- First and foremost, you must regain access to your account as soon as possible. Sometimes hackers will only log in to send out a mass email and not change your password. If that is the case then log in and change your password, make sure to try to make a strong and secure password too. Nothing too obvious. If you store other password information in your email, you’ll want to log into those accounts and change those passwords as well.
- Next, because you changed your password(s), you’ll have to log into your account on your other devices so that you’ll be able to access them easily. This can be a tedious step, but it’s something you’ll have to do eventually so why not just bust it all out at once?
- Check your email settings. You’ll want to make sure the hacker hasn’t changed any of your settings. For example you’ll want to double check the secondary recovery email is still correct, or no forwarding rules were created for incoming mail.
- Notify your contacts. Let them know that your email has been hacked and to delete any strange email messages from your email address. If it seems suspicious, just delete and ignore.
- For added security, you can implement 2 factor authentications, this will make your account more secure and harder to hack into. When you log in, you will be sent a special code via text message that you will need to enter to gain access to your account. Major websites offer this and will automatically ask you upon signing in, but if not it can always be found under settings.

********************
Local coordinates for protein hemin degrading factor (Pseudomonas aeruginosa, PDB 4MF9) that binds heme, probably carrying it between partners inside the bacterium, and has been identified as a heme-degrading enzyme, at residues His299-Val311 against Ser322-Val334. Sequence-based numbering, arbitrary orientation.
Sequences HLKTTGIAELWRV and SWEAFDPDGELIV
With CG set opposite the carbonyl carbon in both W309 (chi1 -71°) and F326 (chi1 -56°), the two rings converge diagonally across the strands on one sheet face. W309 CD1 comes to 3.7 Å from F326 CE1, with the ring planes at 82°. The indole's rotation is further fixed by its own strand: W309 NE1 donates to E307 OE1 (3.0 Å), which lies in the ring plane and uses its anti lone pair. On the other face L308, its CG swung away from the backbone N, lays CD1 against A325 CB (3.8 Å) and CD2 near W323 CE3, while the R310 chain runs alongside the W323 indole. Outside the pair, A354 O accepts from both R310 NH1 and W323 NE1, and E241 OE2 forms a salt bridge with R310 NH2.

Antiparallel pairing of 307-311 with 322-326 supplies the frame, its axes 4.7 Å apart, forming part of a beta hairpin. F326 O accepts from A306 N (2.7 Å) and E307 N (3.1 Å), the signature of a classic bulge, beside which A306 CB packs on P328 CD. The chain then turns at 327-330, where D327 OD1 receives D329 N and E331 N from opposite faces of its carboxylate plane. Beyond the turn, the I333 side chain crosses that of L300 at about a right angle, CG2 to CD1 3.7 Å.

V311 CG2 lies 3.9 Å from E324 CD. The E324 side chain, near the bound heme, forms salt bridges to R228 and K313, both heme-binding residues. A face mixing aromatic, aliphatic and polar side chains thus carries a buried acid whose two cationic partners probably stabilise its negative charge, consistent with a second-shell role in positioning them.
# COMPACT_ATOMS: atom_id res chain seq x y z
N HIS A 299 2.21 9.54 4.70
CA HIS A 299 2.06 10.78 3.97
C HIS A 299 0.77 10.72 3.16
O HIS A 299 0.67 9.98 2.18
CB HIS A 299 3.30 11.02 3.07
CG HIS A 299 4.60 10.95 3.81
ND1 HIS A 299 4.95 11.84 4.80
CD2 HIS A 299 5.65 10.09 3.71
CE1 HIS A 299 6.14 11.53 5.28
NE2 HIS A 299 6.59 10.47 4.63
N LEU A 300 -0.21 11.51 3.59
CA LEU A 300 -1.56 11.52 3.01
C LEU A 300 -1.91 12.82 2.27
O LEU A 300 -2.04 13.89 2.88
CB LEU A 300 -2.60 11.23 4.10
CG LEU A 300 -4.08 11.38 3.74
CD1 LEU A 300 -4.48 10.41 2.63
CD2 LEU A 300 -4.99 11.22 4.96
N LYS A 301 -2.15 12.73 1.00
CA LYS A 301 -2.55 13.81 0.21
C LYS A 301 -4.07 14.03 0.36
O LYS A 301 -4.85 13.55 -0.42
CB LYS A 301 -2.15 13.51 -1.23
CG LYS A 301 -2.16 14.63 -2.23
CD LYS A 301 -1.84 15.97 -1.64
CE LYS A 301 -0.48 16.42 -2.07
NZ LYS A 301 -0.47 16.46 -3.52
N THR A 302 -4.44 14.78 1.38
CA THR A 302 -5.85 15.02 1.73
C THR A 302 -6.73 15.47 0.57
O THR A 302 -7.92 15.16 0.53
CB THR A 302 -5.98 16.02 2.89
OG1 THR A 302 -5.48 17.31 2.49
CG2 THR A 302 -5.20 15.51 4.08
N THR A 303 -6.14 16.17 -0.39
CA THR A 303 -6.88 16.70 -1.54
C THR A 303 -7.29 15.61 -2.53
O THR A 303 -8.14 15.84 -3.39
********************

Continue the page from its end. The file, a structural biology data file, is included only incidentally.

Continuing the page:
- Don’t forget to update other accounts that had the same password you used for your email. It’s always a good practice to update all passwords periodically and try not to use the same one for everything.
- Scan your computer for malware to ensure the hacker did not install anything on your computer that could be detrimental in the future.
- Always keep an eye out for anything suspicious and stay away from anything that could possibly be phishing or dangerous.